Albert Christian Soewongsono
University of Tasmania
I am currently a third year PhD student at the University of Tasmania. Previously, I completed my undergraduate degree in Mathematics from the University of Nusa Cendana with a thesis in point-set topology, then later I completed my master’s degree, also, in mathematics at the Australian National University with a thesis in population genetics.
I am currently working on a topic in comparative studies of traits correlation in species phylogeny. My previous works during my PhD include analysing tree balance for phylogenies that follow phase-type distributed waiting times and developing phylogenetic model using Quasi Birth-Death (QBD) process. My PhD project is supervised by Prof. Barbara Holland and A/Prof. Małgorzata O’Reilly.
My previous works were published and can be found here:
Can you give me a quick overview of the type of mathematics you are studying and its potential applications or outcomes
My research focusses on constructing mathematical models to study evolutionary processes, particularly on species level by looking at their phylogenetic trees. Understanding macroevolutionary processes such as speciation and extinction can indicate the underlying factors behind the present species diversity we see. Such factors include how each species are related and how their diversification changes through time. In the absence of fossil records, mathematical models can be used to understand such processes. Currently, we are working on comparative studies for species traits correlation based on phylogeny that follows our evolutionary model.
How did you get into bioinformatics?
My high school teacher inspired me to study mathematics in my undergraduate degree. As an undergraduate student, I learnt many things about mathematics and its application across different fields, thus encouraging myself to study more about mathematics by enrolling for masters degree in Australia. During this period, I became interested with bioinformatics after taking two subjects in this field and in the end, I completed my masters thesis in population genetics. With a recommendation from my masters supervisor, I was admitted for a PhD at the University of Tasmania to do research in the applications of mathematics in phylogenetics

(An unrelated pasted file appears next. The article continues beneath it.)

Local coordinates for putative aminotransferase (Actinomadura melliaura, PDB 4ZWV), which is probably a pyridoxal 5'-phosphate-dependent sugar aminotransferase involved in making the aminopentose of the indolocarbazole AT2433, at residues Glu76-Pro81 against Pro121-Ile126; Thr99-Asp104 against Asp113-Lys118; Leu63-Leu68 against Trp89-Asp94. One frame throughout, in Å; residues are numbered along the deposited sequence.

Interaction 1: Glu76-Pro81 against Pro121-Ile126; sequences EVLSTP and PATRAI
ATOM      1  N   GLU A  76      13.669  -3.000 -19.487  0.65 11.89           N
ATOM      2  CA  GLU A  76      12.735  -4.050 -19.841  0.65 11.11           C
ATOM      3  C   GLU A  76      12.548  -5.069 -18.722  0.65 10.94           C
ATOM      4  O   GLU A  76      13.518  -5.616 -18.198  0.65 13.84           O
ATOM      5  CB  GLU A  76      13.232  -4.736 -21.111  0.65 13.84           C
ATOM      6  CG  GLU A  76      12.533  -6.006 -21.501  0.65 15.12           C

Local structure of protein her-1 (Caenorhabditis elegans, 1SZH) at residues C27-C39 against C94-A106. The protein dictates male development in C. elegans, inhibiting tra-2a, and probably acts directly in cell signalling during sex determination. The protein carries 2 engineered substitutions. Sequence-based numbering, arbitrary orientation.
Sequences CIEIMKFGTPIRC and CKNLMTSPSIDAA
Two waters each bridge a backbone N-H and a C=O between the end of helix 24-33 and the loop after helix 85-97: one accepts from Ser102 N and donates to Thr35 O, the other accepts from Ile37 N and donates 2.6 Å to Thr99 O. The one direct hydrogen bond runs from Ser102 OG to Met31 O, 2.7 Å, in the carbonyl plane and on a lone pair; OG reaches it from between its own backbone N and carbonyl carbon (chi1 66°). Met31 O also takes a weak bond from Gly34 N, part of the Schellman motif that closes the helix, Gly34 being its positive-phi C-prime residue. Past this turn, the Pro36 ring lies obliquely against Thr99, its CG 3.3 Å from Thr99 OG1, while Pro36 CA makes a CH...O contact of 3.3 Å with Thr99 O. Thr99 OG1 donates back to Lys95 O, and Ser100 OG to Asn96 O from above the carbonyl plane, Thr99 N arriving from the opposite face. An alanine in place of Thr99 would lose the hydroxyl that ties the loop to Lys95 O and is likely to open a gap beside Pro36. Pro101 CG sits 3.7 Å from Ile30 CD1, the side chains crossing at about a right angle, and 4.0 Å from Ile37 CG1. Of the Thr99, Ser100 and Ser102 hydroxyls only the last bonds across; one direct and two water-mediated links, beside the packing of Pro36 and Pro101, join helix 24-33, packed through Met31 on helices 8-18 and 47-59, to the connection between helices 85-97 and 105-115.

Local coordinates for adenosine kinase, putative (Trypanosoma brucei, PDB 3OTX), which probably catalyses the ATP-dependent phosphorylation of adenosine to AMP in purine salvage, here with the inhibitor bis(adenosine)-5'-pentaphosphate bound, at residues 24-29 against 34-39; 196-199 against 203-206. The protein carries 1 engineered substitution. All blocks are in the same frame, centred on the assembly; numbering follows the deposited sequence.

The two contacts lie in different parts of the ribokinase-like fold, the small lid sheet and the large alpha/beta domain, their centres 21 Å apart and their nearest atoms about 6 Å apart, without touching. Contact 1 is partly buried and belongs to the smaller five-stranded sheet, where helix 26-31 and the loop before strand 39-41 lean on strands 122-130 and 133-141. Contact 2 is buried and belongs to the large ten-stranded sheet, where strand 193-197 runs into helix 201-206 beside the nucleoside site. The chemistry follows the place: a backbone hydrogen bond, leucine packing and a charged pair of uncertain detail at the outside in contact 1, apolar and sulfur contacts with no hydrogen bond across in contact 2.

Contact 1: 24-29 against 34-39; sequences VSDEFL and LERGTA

What advice would you give to your younger self or others wanting to studying the mathematical sciences?
I would say to my younger self to explore more stuffs in mathematics independently. It is fascinating to see how mathematics is used in different areas of science.
What was your motivation for attending AMSI BioInfoSummer?
My main motivation attending the conference is to broaden my knowledge and also to be able to talk about my research topic. This is my third time joining the conference, so I am already aware of it but the first time I knew about it was from AMSI website and flyer at university.
I would recommend this conference to anyone interested in bioinformatics or just curious about the field. The conference is very well-packed and delivers hands-on workshops.
You received an AMSI BioInfoSummer registration scholarship to attend AMSI BioInfoSummer. How important was this in terms of your ability to attend and fully participate in the sessions throughout the week?
I deeply appreciate for the scholarship as it fully enabled me to attend the conference and its sessions.
What was your main take away from AMSI BioInfoSummer?
I really enjoyed the workshops held throughout the week. Although they were conducted virtually, I think the organising committees really did a great job in making sure we can experience the workshops fully and leaned new things.
Where do you want the mathematical sciences to take you? Where do you see yourself in five or ten years’ time?
I project my future self to have a career in academia with a position as a lecturer and researcher in the area of my study. But before that, I will need to equip myself with enough knowledge, which includes completing my current studies and also a post-doctoral position.